Most businesses that exist today will not exist in the same form in 10 or 20 years’ time. Adaptation through innovation in technology, processes and business models will be key for existing companies to survive and will also create the emergence of many new businesses driven by entrepreneurs. Business schools need to emphasise entrepreneurial competencies and skills in their curriculum to leverage such opportunity. Tesla Motors ranks number one on Forbes Magazine’s list of the world’s most innovative companies, which comes as no surprise. Despite shaving $3bn off their market value last year, Tesla ignores the short term losses to focus on the more sustainable ambition: to produce highly desirable electric vehicles—cars that go faster, go further (than other electric vehicles) and are safer, cleaner and more sustainable than internal combustion engine vehicles. Progressive companies, including many of the world’s largest blue-chip organisations, are rightly increasingly focused on long-term business durability rather than short-term shareholder value.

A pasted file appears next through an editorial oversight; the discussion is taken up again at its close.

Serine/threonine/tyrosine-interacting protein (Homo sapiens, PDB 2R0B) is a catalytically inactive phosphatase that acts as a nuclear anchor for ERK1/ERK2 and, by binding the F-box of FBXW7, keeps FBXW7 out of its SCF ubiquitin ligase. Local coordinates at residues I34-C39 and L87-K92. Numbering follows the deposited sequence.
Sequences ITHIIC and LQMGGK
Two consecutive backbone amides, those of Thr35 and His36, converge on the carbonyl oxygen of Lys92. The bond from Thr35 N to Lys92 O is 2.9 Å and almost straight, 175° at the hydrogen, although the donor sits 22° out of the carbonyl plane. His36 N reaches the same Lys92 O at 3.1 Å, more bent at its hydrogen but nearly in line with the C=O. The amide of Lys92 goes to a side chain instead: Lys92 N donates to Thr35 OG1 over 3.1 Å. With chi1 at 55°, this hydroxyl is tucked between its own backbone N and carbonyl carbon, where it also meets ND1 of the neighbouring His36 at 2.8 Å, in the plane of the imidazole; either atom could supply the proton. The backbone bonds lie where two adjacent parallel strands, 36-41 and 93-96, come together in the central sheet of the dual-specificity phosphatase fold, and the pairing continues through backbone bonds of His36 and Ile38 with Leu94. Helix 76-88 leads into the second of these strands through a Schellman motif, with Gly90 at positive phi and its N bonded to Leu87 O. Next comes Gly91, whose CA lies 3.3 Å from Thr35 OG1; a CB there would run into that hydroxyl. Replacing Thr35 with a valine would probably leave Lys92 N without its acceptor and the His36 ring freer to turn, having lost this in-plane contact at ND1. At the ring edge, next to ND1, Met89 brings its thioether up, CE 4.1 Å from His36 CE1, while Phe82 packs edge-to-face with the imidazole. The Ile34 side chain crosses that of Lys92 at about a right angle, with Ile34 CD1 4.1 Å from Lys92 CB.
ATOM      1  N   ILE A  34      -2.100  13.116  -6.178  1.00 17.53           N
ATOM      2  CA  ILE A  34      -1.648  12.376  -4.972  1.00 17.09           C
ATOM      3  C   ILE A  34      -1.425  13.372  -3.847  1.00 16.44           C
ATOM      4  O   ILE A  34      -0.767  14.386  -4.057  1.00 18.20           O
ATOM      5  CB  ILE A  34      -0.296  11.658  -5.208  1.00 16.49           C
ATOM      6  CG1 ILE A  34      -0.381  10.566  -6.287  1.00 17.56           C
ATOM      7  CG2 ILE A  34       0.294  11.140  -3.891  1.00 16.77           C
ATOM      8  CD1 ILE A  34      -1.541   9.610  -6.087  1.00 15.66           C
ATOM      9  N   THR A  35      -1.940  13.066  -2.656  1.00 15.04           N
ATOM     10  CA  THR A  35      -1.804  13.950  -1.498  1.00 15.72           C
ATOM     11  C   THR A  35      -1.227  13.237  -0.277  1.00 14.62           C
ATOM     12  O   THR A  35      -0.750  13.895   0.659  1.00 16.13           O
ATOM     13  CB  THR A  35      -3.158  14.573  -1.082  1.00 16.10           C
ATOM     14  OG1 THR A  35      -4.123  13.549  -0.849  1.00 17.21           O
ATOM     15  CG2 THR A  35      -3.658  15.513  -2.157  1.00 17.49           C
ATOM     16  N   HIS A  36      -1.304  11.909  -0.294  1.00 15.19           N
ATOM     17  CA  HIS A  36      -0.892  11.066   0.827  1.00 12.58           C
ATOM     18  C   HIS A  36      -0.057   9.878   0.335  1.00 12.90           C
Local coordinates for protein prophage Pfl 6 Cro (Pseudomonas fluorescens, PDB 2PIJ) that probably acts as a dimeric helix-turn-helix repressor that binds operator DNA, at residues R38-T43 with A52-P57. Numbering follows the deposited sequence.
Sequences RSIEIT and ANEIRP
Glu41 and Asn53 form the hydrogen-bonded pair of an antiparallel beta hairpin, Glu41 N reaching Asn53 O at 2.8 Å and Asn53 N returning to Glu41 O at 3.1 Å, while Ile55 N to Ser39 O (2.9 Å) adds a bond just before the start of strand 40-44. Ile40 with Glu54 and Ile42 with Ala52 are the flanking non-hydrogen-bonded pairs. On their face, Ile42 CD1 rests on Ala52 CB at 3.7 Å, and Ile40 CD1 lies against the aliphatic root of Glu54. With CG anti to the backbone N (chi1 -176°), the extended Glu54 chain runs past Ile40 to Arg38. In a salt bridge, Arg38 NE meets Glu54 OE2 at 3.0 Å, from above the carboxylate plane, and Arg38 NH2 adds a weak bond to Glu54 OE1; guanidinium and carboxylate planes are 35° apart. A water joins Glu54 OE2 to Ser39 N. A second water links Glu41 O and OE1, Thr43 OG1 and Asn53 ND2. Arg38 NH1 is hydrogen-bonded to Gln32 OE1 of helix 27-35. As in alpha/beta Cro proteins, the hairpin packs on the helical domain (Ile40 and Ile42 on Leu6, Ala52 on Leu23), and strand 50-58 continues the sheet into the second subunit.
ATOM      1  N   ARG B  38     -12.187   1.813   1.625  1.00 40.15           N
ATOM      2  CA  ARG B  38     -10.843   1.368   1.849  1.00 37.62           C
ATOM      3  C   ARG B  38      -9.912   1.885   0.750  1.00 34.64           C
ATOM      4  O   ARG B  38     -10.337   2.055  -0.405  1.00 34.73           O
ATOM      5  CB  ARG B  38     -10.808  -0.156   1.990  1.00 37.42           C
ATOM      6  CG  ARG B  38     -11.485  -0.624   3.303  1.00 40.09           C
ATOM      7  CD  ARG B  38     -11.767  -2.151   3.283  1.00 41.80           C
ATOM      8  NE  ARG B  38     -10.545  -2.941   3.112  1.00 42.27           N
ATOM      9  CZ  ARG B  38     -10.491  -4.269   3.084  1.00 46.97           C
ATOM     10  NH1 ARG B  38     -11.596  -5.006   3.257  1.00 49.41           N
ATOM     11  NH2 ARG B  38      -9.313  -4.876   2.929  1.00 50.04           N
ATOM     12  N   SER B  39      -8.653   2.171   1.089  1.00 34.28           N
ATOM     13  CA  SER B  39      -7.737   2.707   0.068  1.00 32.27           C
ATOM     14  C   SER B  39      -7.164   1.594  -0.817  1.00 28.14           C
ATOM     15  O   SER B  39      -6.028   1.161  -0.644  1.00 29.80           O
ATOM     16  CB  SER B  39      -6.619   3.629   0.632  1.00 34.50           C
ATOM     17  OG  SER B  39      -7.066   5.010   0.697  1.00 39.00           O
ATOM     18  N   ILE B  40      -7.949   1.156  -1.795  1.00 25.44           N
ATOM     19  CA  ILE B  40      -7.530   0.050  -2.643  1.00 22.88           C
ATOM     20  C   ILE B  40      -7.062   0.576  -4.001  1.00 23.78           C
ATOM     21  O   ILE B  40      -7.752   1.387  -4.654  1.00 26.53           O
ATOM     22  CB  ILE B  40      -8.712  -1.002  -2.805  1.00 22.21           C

New organisational forms have evolved in Europe. My own organisation, Climate-KIC, is Europe’s largest public-private partnership with more than 230 partners drawn from prestigious universities, research institutions, blue-chips and SMEs. These organisations are creating new knowledge and will be a stimulus for business schools to evolve and change. We collaborate with existing business schools to de-risk their engagement by curating, co-creating and delivery of new knowledge to develop human capital for climate innovation. The climate challenge presents a real opportunity for the business education industry to take the lead on the issue, reinforcing their position and relevance as thought leaders in the new economic landscape.
Ebrahim Mohamed is currently Director of Education at Climate-KIC. He is a specialist educator in the field of entrepreneurship education and helps spearhead Climate-KIC’s reputation in technology and innovation in Europe. Ebrahim works for Climate-KIC, previously employed by core partner Imperial College, London and is a graduate of the London School of Economics. Ebrahim’s expertise lies in teaching, research and consulting in the areas of accounting, finance, innovation, entrepreneurship and education. Part of Imperial College since 1992, Ebrahim was formerly the Director of the MBA programmes and has been involved in graduate programmes that led to significant innovation initiatives in education. He has held visiting lectureships for the London School of Economics, City University, London Business School and Queen Mary University of London. He is an accredited examiner of the University of London external programme and a fellow of the Higher Education Academy (HEA).